New staple: Pea flour is being used in bread as people look for a healthier alternative to carbohydrate-rich wheat. Picture: ISTOCK
New staple: Pea flour is being used in bread as people look for a healthier alternative to carbohydrate-rich wheat. Picture: ISTOCK

At a laboratory in downtown Winnipeg in Canada, scientists are trying to revive the fortunes of the bread industry — with peas.

"The biggest challenge is the flavour," because pea bread tends to taste too much like peas, says Yulia Borsuk, a technical specialist in baking technology at the Canadian International Grains Institute lab.

With more people looking for healthier alternatives to carbohydrate-rich foods made from wheat, Canadian researchers are working with Warburtons, the UK’s largest bakery brand.

They are developing dough from pea flour that produces bread that looks and tastes almost like any other loaf but has more protein and less of the carbohydrates and gluten many consumers are trying to avoid.

Substituting pulses — a group of high-protein, low-fat dried seeds that are part of the legume family — for wheat could help revive stagnant sales in a global baked-goods market valued at more than $400bn.

Some shoppers are swapping carbohydrate-and sugar-laden goodies such as pastries and cakes for food items with more protein.

People on the Paleolithic Diet ditch grains and sugar entirely and eat only whole, unprocessed foods that were available during the Stone Age.

"People are going to caveman diets and protein is always a big part of that," says Adam Dyck, a Canadian-based spokesman for Warburtons, which is headquartered in Bolton, England.

"You go talk to any major food company right now and protein is on their radar."

Test loaves are being made at the Winnipeg laboratory because Canada is the world’s largest exporter of peas and lentils traditionally used in soups and curries. But the crops can also be made into fibre, flour starch and protein concentrates that are making their way into packaged foods.

"Protein is the seller," says Ashok Sarkar, senior adviser of technology at the grains institute. "That’s the biggest draw, and there are many side benefits, like fibre, minerals and micronutrients."

While peas are a long way from competing with wheat — the dominant grain for baked goods — the commodity is finding its way into more products. US-based General Mills uses pea protein in its Larabar snack bar, while Nabisco uses red beans in a variety of Triscuit’s brown rice crackers.

Last year, Warburtons introduced a line of protein-packed baked goods made with whole-meal flour and pulses including wraps, rolls and loaves with 8g to 10g of protein. The company is looking for other ways to use peas and lentils in baking.

It provided the laboratory in-kind contributions of equipment including a fermentation tank needed for a three-year research project by the institute that is the largest of its kind.

Researchers are creating a database of flavours and functions of pulses in baked goods that will be shared with farmers, processors and food companies.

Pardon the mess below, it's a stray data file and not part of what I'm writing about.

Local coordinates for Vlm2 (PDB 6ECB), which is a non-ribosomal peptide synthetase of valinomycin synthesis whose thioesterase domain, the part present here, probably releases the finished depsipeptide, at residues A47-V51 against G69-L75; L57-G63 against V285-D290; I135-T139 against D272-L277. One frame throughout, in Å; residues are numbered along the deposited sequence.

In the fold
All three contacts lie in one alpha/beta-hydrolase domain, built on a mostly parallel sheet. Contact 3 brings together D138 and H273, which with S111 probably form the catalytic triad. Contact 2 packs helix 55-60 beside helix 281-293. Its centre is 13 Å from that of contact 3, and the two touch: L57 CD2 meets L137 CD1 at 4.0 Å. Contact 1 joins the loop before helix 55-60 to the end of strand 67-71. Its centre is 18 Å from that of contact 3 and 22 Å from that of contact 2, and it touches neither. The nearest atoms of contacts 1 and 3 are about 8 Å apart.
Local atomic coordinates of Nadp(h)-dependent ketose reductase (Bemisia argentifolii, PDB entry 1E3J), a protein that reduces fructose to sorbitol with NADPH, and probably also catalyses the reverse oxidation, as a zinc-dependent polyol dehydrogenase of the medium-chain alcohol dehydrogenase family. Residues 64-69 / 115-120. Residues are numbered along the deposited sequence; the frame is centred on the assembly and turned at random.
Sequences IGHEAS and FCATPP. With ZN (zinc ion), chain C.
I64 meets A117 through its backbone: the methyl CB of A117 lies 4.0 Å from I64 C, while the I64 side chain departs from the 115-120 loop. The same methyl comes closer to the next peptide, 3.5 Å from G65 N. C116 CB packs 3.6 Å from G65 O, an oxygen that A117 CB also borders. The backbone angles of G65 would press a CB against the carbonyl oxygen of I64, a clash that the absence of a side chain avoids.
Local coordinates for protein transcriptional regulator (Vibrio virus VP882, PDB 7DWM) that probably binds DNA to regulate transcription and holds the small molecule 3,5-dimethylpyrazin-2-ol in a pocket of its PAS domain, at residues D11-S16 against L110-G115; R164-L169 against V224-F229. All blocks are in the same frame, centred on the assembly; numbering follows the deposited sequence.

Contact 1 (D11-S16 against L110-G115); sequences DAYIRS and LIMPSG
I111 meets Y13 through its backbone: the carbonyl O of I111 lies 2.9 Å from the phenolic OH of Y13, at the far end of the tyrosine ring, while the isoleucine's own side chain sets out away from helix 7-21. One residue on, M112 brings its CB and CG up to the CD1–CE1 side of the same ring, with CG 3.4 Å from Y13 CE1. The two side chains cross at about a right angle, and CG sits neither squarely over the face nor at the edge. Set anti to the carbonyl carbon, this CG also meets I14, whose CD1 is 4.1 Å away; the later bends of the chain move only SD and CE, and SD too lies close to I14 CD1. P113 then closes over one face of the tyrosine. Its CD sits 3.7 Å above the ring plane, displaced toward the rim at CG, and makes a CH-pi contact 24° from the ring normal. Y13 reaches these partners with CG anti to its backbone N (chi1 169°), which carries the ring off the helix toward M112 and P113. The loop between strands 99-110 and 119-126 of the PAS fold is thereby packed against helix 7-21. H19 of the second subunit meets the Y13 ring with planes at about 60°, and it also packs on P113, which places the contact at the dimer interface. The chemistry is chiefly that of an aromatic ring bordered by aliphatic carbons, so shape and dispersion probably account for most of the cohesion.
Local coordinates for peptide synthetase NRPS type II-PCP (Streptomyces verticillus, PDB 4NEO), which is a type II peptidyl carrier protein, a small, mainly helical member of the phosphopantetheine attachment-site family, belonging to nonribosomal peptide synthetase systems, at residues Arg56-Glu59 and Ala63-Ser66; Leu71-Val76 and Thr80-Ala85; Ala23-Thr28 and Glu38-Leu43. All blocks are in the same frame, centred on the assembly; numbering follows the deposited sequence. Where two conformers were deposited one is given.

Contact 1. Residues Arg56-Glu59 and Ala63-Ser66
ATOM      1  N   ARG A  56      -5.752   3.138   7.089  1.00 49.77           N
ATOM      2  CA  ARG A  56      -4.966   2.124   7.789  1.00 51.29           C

Consumers are willing to pay a premium for these products and Warburtons hopes to advance its uses of pulse flours in other areas, such as gluten-free baked goods.

"We weren’t going to do it unless we were going to increase sales and attract a different kind of consumer," says Dyck. "There is great opportunity to bring people into the bakery market."

Bread is "considered more and more to be an unhealthy product", Bloomberg Intelligence analyst Kenneth Shea says. "It’s white flour, it’s white sugar — all the stuff that consumers are trying to move away from."

The Canadian government and the farmer-funded Grains Institute have been test-baking pulses since 2003. While they have figured out how to use the crop in Asian noodles and pasta, it is more difficult to create bread that mimics the colour, texture and flavour of wheat.

At the Winnipeg laboratory, Borsuk bakes dozens of loaves a week to test different combinations of flours made from pulse crops such as yellow peas, red lentils and navy beans. The laboratory uses various treatments to alter or mask the pea flavour, including infrared heat.

Another challenge is that pea dough has no gluten, which means it tends to be stickier than wheat flour. That can be a problem if it gums up bakery rollers and processing surfaces. The laboratory uses a texture analyser resembling a guillotine that lowers a blade into the dough to measure how much force it takes to cut in and out.

"For a bakery to incorporate pulses in their processing or their product, they don’t want to have issues on the line because it’s big money," says Kasia McMillin, a laboratory technician, as she scrapes the remnants of some test dough off her fingertips. "It’s a dirty job."

For now, testers are adding some wheat flour — and its gluten — to make the pea dough easier to work with. Researchers use electronic devices to test for properties such as bitterness or soapiness. At the end of the week, workers gather to taste samples.

"It’s fun," said Borsuk, who prefers the bread made with chickpeas rather than red lentils, which she thinks has a slightly bitter aftertaste. "They are all different."


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